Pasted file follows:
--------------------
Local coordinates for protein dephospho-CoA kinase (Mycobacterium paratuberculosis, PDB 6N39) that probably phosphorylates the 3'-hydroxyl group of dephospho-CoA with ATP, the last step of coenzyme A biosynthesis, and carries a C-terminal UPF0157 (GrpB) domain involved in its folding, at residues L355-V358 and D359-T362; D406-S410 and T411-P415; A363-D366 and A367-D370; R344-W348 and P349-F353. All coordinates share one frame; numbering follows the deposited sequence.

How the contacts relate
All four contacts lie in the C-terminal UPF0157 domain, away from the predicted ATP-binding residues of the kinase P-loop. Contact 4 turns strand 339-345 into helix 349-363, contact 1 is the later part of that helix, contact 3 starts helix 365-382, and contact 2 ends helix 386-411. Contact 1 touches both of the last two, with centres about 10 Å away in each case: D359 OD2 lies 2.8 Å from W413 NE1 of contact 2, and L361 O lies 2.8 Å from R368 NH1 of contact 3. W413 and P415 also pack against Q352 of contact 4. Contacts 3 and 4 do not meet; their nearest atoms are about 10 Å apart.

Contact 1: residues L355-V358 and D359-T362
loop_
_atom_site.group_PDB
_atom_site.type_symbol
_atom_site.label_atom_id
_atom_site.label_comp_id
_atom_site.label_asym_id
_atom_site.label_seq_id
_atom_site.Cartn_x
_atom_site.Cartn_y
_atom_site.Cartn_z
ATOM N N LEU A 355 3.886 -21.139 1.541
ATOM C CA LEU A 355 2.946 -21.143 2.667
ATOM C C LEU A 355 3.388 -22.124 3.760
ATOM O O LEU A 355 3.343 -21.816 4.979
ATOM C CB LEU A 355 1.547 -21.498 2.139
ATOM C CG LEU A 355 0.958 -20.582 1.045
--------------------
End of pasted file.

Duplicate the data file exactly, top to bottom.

Local coordinates for protein dephospho-CoA kinase (Mycobacterium paratuberculosis, PDB 6N39) that probably phosphorylates the 3'-hydroxyl group of dephospho-CoA with ATP, the last step of coenzyme A biosynthesis, and carries a C-terminal UPF0157 (GrpB) domain involved in its folding, at residues L355-V358 and D359-T362; D406-S410 and T411-P415; A363-D366 and A367-D370; R344-W348 and P349-F353. All coordinates share one frame; numbering follows the deposited sequence.

How the contacts relate
All four contacts lie in the C-terminal UPF0157 domain, away from the predicted ATP-binding residues of the kinase P-loop. Contact 4 turns strand 339-345 into helix 349-363, contact 1 is the later part of that helix, contact 3 starts helix 365-382, and contact 2 ends helix 386-411. Contact 1 touches both of the last two, with centres about 10 Å away in each case: D359 OD2 lies 2.8 Å from W413 NE1 of contact 2, and L361 O lies 2.8 Å from R368 NH1 of contact 3. W413 and P415 also pack against Q352 of contact 4. Contacts 3 and 4 do not meet; their nearest atoms are about 10 Å apart.

Contact 1: residues L355-V358 and D359-T362
loop_
_atom_site.group_PDB
_atom_site.type_symbol
_atom_site.label_atom_id
_atom_site.label_comp_id
_atom_site.label_asym_id
_atom_site.label_seq_id
_atom_site.Cartn_x
_atom_site.Cartn_y
_atom_site.Cartn_z
ATOM N N LEU A 355 3.886 -21.139 1.541
ATOM C CA LEU A 355 2.946 -21.143 2.667
ATOM C C LEU A 355 3.388 -22.124 3.760
ATOM O O LEU A 355 3.343 -21.816 4.979
ATOM C CB LEU A 355 1.547 -21.498 2.139
ATOM C CG LEU A 355 0.958 -20.582 1.045